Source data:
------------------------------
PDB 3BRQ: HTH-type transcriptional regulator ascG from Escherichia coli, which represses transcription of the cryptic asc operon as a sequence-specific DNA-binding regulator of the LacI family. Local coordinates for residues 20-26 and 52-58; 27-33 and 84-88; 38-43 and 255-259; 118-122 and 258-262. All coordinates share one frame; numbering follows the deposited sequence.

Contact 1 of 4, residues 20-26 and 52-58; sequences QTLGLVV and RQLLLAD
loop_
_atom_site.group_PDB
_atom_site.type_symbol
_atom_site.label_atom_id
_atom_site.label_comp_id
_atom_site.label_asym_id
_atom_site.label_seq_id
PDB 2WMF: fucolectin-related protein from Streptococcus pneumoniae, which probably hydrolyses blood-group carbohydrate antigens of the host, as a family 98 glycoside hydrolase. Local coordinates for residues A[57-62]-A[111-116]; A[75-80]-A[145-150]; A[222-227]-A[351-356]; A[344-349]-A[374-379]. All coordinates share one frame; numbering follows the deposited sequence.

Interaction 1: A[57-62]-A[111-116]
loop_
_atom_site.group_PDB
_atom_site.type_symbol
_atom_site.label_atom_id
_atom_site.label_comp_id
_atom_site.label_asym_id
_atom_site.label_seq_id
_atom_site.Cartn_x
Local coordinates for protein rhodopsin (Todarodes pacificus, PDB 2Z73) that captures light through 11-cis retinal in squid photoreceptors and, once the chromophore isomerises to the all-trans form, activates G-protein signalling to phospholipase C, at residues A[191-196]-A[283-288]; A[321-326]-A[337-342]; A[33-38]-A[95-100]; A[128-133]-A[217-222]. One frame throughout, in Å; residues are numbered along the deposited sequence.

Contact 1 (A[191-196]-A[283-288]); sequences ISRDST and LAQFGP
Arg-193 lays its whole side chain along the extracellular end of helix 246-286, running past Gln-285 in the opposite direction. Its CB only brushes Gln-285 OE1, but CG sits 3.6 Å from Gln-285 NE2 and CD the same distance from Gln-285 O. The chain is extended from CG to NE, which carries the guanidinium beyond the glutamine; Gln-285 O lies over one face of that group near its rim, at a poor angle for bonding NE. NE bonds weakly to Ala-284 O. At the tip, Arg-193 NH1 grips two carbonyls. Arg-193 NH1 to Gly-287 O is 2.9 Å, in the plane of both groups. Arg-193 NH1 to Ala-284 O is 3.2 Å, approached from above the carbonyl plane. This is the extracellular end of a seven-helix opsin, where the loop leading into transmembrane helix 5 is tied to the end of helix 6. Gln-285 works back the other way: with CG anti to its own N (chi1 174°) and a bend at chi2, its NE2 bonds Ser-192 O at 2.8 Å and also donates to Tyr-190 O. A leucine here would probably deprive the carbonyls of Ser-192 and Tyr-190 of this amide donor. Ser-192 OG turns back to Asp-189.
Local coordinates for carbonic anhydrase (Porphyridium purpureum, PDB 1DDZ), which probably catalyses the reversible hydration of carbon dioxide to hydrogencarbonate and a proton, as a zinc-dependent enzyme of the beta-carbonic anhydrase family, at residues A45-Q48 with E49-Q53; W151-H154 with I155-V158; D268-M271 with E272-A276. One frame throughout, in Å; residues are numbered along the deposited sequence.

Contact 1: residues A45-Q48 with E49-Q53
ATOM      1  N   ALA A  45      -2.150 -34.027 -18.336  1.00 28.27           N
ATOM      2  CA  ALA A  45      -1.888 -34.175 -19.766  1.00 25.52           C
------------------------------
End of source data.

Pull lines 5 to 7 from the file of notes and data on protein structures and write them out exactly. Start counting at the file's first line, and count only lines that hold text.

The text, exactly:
_atom_site.type_symbol
_atom_site.label_atom_id
_atom_site.label_comp_id